Taking Delivery
Holding true to its stated production schedule, Butch's Grand Prix was built at the Pontiac, Michigan, assembly plant during the first week of March 1969, and was delivered to McKenzie Pontiac in mid-March of that year. "It arrived right around my birthday, and I paid $4,850 for it," he recalls. Within a few weeks, the first modification was made. "With 311 miles on the odometer, I replaced the dual-exhaust system's original mufflers with glasspacks, which were very popular at the time."
The Grand Prix was driven daily the first year, but it wasn't driven in the rain or snow. "It was always garaged and wasn't ever dirty. It's only been washed a few times its entire life. About a year later, I installed aftermarket wheels and tires, and modified the suspension to raise it up at all four corners. It became a toy at that point, and was driven sparingly after that," he adds.
Butch was acquainted with many of the area's top racers, and he often found himself at the track with them. "I kept hearing, 'Why don't you see what that big boat will do in the quarter-mile?' Well, one summer day at Cornhusker Raceway Park just outside Omaha, I made a few passes with it. It turned a best of 15.49 at nearly 92 mph in the summer heat, setting a J/Stock Automatic track record. I remember that it was so hot that day, I even made a pass with the A/C on-and it slowed down considerably."
Retirement Years
By the mid '80s, Butch officially retired his Grand Prix from service with just 12,000 miles on its odometer. He began showing it in local shows, and found that it was quite the attention-getter. "I reinstalled the Rally II wheels and original tires, and suspension pieces, but left the glass-packs in place. I regularly attended a number of local shows including the annual Pontiac-GMC-Oakland show in the Omaha area."
Butch says that he's added 25 to 30 miles to the Grand Prix's odometer each year since its retirement, and sees about that many added each year in its future. There is some preservation required with any vehicle that's nearing 40 years old, however. "A few years back, the glasspacks and tailpipes rusted through, so I had modern turbo-style mufflers and stock-replacement tailpipes installed. I've still got the original mufflers I took off when it was new, and may reinstall them some day, but I chose the turbo mufflers thinking it may be a little louder when I do drive it."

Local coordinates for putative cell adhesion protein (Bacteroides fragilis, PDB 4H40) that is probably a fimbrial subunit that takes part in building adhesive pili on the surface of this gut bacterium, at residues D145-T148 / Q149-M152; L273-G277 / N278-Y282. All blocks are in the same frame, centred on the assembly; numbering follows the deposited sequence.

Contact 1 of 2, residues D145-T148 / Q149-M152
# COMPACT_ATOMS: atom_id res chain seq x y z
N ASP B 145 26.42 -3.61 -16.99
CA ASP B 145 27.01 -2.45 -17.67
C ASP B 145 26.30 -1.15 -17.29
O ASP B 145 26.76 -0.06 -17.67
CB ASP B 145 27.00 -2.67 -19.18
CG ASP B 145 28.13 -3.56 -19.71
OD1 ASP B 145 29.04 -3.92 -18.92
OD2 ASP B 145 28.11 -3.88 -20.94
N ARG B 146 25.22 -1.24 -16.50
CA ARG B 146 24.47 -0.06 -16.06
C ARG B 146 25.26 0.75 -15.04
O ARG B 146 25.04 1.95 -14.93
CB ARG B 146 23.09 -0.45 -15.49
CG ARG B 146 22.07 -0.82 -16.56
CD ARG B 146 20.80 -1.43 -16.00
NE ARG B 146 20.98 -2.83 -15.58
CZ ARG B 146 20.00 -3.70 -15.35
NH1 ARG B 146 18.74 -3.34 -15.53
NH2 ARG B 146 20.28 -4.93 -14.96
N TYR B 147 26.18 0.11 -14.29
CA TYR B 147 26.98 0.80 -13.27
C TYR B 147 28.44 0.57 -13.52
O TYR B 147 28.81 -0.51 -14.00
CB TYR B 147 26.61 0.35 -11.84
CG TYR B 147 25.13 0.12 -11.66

When asked what he likes best about his Grand Prix, Butch replies, "Everything! The beautifully styled body and cockpit-type dash panel couldn't complement each other any better. The bronze exterior and black-and-white interior are the perfect combination in my eye. But I really love the power of the 428 H.O. Looking back, I should have never let the salesman talk me out of the four-speed manual, but who knew I was going to keep it this long!"
Butch says the fact that he bought it new, its rarity, and his sentiment toward it are all reasons he plans to never part with his Grand Prix. And when asked what its future holds, he replies, "I plan to own it as long as I can drive. My 4-year-old grandson, Garrett, loves cars already, and I'm hoping he and my son, Anthony Jr., will take an interest in the Grand Prix so I can pass it on to them." With the GP's long hood, 428 H.O., cockpit-interior styling, and low mileage, what's not to like?

Photo Gallery: 1986 Pontiac Grand Prix Original-Owner Rapid Rarity